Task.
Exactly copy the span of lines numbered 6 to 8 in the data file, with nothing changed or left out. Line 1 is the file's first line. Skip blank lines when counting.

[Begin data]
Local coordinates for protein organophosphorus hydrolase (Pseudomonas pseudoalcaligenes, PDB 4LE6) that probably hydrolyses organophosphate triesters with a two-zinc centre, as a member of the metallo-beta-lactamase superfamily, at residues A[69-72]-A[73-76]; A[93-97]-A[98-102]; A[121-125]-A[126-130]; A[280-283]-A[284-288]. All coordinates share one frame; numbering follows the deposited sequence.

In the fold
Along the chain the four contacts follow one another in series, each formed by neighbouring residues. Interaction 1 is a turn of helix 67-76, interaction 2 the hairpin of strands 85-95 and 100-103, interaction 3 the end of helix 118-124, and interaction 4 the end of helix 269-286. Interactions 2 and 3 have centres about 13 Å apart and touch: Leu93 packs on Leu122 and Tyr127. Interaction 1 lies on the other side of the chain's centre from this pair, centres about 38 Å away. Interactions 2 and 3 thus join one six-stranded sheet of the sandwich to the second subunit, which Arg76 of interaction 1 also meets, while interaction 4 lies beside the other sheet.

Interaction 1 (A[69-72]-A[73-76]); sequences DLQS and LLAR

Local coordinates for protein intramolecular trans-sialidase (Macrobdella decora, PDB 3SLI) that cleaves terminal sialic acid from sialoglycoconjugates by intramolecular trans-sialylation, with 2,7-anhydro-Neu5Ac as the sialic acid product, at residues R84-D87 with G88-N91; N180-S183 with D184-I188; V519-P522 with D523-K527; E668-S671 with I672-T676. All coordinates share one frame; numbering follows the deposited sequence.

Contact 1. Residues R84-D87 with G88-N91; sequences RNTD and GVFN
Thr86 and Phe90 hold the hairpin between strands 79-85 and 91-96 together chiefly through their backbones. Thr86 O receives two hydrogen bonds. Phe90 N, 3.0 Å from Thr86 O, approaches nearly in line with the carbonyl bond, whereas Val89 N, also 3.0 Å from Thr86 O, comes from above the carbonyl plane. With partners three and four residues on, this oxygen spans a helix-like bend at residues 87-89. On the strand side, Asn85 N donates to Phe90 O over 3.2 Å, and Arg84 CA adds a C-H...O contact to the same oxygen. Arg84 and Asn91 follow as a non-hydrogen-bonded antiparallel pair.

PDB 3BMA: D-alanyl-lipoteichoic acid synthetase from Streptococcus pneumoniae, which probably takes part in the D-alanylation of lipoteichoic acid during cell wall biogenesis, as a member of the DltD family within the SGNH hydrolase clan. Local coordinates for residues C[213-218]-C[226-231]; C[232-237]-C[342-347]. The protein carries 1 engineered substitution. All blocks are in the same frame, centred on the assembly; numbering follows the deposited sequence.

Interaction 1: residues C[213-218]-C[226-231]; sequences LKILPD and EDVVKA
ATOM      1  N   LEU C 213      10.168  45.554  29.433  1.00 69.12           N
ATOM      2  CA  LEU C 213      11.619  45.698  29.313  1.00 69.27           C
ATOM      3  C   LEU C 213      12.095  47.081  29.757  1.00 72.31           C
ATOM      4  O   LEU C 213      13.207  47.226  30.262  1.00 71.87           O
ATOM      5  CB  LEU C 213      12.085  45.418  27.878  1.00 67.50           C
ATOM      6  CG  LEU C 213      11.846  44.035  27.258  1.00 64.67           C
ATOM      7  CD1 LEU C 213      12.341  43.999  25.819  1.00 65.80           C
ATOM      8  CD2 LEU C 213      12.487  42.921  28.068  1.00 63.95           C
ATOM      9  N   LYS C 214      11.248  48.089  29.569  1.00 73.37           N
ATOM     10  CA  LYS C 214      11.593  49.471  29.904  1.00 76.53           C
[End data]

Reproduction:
Contact 1. Residues R84-D87 with G88-N91; sequences RNTD and GVFN
Thr86 and Phe90 hold the hairpin between strands 79-85 and 91-96 together chiefly through their backbones. Thr86 O receives two hydrogen bonds. Phe90 N, 3.0 Å from Thr86 O, approaches nearly in line with the carbonyl bond, whereas Val89 N, also 3.0 Å from Thr86 O, comes from above the carbonyl plane. With partners three and four residues on, this oxygen spans a helix-like bend at residues 87-89. On the strand side, Asn85 N donates to Phe90 O over 3.2 Å, and Arg84 CA adds a C-H...O contact to the same oxygen. Arg84 and Asn91 follow as a non-hydrogen-bonded antiparallel pair.

PDB 3BMA: D-alanyl-lipoteichoic acid synthetase from Streptococcus pneumoniae, which probably takes part in the D-alanylation of lipoteichoic acid during cell wall biogenesis, as a member of the DltD family within the SGNH hydrolase clan. Local coordinates for residues C[213-218]-C[226-231]; C[232-237]-C[342-347]. The protein carries 1 engineered substitution. All blocks are in the same frame, centred on the assembly; numbering follows the deposited sequence.